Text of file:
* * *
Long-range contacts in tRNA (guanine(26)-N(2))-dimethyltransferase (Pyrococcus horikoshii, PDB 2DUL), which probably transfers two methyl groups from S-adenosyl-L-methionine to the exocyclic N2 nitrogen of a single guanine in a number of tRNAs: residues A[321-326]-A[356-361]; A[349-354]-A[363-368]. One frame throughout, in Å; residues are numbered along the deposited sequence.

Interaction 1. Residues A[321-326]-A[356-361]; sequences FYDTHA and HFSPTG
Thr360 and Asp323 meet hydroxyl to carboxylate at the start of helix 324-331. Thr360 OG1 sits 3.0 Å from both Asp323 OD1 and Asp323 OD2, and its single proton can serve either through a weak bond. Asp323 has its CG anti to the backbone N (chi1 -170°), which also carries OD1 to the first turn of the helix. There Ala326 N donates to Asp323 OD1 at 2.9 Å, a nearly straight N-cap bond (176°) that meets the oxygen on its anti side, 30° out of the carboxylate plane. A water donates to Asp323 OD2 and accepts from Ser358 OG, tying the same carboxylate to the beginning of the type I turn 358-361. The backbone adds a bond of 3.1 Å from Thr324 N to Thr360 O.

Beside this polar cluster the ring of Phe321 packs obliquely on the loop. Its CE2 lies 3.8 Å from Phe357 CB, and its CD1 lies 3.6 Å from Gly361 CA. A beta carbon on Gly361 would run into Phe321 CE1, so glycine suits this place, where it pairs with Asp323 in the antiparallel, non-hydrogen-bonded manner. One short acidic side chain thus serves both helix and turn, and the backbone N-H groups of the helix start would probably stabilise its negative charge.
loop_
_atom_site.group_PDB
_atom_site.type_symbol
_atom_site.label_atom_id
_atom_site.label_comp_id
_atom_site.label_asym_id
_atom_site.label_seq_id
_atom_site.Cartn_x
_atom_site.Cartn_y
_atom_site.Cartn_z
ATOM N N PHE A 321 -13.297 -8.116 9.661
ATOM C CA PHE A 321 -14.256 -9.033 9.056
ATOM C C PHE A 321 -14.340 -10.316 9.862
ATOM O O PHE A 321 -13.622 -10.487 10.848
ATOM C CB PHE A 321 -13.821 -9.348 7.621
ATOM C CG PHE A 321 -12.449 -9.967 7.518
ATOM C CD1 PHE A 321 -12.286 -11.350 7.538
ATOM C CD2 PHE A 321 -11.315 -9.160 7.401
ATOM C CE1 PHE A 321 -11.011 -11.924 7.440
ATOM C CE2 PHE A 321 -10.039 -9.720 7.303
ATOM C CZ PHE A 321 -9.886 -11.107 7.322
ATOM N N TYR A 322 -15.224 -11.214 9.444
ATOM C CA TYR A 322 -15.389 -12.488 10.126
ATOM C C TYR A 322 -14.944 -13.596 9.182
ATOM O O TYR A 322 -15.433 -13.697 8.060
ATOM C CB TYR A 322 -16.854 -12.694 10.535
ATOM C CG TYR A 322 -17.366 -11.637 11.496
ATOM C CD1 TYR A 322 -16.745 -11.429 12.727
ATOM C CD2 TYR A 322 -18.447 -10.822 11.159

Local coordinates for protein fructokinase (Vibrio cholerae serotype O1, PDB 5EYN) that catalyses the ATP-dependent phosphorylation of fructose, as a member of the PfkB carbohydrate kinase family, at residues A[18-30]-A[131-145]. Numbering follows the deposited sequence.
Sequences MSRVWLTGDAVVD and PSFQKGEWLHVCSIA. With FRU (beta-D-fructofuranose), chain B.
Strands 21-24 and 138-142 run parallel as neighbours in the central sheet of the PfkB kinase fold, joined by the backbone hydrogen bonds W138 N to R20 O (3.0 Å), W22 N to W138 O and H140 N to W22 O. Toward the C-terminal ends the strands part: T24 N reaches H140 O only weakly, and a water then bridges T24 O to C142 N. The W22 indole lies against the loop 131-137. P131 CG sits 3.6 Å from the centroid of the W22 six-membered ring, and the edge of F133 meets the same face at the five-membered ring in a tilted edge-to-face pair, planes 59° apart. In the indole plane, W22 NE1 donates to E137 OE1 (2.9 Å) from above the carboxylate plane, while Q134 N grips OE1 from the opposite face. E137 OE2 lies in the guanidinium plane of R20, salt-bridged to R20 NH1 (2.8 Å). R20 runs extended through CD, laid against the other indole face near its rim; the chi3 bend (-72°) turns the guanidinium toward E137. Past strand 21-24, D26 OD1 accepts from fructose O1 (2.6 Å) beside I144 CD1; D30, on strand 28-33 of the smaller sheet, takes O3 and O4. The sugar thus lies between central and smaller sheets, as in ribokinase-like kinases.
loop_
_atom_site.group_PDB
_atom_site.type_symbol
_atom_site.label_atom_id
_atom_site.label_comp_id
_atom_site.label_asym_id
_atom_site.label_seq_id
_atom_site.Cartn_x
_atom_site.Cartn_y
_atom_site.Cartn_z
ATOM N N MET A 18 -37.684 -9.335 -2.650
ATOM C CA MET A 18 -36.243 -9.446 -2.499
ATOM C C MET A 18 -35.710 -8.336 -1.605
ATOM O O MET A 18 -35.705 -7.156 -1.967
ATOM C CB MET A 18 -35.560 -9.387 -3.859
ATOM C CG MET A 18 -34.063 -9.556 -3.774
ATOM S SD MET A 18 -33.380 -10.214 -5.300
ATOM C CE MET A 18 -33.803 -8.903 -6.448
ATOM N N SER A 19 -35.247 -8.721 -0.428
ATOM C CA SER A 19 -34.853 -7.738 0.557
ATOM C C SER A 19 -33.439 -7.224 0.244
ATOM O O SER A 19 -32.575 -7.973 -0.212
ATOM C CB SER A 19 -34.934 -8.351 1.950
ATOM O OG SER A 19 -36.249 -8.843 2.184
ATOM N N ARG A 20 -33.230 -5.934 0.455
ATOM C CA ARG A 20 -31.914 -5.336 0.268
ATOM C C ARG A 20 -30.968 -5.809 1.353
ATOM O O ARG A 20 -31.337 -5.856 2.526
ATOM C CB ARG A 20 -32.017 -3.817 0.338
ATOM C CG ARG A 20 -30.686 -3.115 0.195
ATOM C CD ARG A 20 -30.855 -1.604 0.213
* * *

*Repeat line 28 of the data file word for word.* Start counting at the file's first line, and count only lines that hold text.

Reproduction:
ATOM C C TYR A 322 -14.944 -13.596 9.182